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From Hollywood, Florida, USA:

I have cystic fibrosis and just recently started on pump therapy, a MiniMed 722. I was diagnosed about one and a half years ago with diabetes. The pump has made such a difference in my blood sugars! I've noticed that any time I take albuterol and Pulmozyme and test, my sugar tends to rise about 30 to 40 mg/dl [1.7 to 2.2 mmol/L]. Why is this? If I ever need I.V. antibiotics, how will it effect my sugars? Would an increase in basal most likely be needed? Would bolus doses for food change for a bit?

Also, I haven't really ever found out "why" I got diabetes. I have never been on any steroids or antibiotics, or other medication that would cause diabetes. My CF has always be very stable. The diabetes just popped up. I lost a lot of weight, was thirsty, etc. declined PFTS (pulmonary function tests), and, bam, I was in the hospital next to a diabetes educator. I've read somewhere it's because the pancreas secretes the enzymes, but they're blocked up because of the CF and they begin to kind of eat the pancreas' beta cells away. Is this true? I don't have any history of diabetes in my family either.


The albuterol acts a lot like adrenaline, which is a hormone that works against insulin. You may find that the effect is only short-lived. It may not require a lot of treatment. I do not think there is any negative to the enzymes. If you ever need I.V. antibiotics, it is likely you have had a pulmonary exacerbation and have gotten sicker. It is known that intercurrent illnesses can transiently make your blood sugars higher. Again, they increase the stress hormones in your body that antagonize insulin. Yes, you probably have to increase your basal insulin and your bolus may also have to be increased. The best way to follow the adequacy of your bolus is with the two hour post-meal glucose determination.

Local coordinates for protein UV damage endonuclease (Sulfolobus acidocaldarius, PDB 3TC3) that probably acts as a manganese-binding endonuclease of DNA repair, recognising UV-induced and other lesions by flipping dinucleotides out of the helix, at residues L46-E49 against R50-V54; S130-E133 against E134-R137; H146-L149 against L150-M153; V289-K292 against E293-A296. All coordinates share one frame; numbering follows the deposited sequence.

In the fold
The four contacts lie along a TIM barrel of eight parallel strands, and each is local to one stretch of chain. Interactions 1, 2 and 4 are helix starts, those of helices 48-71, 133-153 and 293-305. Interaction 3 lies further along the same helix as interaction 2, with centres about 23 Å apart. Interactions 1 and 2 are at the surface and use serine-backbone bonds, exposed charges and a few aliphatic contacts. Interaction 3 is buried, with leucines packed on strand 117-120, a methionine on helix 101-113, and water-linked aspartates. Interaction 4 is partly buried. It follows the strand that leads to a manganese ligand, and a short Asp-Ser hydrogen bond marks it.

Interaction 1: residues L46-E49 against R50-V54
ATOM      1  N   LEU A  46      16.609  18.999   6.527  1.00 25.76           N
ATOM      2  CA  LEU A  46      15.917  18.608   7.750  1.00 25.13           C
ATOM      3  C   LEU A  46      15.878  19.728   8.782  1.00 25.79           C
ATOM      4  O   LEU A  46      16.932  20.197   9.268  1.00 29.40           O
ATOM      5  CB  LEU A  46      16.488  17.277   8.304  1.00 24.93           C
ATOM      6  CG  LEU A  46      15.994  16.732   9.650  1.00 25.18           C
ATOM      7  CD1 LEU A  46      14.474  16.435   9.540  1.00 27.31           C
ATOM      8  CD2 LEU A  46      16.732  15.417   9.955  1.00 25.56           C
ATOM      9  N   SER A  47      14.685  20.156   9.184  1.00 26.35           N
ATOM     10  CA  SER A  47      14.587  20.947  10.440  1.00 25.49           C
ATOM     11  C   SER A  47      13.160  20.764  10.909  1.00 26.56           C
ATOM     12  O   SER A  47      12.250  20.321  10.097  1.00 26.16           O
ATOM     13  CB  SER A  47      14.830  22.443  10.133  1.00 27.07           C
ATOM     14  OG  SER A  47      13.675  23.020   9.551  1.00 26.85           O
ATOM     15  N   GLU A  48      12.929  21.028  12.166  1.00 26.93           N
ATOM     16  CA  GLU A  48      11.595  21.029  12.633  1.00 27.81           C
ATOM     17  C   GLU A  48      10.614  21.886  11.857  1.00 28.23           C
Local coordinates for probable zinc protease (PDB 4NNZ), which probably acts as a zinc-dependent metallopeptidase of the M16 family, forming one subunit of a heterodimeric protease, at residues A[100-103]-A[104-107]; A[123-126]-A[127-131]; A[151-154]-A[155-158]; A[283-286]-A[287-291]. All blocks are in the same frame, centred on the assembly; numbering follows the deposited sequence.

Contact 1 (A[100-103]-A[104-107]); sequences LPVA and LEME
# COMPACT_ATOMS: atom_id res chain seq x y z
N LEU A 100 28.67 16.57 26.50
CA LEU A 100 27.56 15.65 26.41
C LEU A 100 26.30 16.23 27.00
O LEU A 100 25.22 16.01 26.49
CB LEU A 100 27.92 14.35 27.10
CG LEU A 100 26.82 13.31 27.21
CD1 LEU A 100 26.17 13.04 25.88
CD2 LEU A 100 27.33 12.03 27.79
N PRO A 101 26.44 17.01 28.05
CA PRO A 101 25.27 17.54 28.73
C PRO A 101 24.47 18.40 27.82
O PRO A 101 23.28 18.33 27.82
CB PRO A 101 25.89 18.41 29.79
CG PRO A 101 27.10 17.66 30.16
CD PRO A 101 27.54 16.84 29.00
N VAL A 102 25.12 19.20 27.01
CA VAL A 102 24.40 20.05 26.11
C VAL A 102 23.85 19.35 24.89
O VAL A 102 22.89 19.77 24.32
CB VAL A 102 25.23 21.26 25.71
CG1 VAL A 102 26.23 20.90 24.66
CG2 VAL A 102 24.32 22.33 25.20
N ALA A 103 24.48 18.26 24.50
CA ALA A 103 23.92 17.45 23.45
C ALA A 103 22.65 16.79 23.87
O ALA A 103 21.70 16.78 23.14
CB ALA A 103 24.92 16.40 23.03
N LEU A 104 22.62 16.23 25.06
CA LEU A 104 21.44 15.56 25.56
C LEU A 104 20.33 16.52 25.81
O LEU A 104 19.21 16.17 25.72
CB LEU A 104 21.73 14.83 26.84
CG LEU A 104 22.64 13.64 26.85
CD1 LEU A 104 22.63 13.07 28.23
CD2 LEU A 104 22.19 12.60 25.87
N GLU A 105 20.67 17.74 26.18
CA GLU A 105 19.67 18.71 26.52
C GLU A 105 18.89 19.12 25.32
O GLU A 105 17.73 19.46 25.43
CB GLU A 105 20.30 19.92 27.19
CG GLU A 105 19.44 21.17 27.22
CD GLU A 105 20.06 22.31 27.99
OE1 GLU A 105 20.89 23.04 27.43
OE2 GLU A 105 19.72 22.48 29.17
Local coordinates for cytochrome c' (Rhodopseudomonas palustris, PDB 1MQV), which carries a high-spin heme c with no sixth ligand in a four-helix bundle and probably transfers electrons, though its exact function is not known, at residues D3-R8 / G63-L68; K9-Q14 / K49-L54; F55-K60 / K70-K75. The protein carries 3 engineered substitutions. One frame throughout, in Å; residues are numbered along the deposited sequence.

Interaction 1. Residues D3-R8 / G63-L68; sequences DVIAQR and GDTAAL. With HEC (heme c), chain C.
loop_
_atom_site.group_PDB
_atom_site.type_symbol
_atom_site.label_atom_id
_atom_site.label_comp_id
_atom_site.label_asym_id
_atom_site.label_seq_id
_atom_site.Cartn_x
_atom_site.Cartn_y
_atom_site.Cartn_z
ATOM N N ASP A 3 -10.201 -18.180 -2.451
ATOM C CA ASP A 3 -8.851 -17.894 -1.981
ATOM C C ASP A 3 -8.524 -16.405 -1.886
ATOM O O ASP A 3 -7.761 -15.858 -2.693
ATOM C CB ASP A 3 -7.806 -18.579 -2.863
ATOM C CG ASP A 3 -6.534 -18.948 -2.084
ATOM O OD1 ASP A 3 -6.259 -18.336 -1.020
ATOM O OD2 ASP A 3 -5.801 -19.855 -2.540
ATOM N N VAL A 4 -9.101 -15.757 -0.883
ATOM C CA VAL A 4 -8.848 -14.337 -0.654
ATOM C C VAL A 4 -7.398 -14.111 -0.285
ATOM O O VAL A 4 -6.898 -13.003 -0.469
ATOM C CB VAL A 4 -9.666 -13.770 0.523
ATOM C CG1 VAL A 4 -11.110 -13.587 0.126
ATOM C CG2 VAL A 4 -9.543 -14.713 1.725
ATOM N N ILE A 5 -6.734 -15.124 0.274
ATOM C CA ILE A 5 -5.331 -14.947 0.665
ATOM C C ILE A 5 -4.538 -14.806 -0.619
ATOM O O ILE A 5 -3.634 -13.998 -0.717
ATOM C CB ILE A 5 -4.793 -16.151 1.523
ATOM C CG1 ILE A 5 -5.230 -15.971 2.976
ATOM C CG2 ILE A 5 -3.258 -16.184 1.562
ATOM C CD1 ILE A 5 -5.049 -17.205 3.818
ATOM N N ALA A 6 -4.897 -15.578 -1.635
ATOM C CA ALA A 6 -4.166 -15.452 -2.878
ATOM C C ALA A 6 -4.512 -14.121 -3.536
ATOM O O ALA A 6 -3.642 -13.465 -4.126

It is known that the endocrine pancreas, another name for the cells that make insulin, are an inadvertent target of the CF. It is clear the exocrine pancreas that makes the enzymes is damaged. The insulin producing cells, known as beta cells live in islands of cells called islets. These islets are interspersed throughout the pancreas and are damaged when the rest of the pancreas is damaged. The timing is such that the endocrine pancreas is damaged to such an extent that diabetes occurs only after over 90% of the exocrine pancreas is damaged. The symptoms of diabetes consist of frequent urination, thirst, weight loss, and poor visual acuity. Most people who have CF long enough get diabetes.

It sounds like you are getting good information. Keep up the good work.


[Editor's comment: For more information on CFRD (Cystic Fibrosis Related Diabetes), see Diabetes mellitus, Cystic Fibrosis Related Diabetes, and Paediatric cystic fibrosis related diabetes. BH]

Original posting 6 May 2007
Posted to Other Illnesses and Insulin


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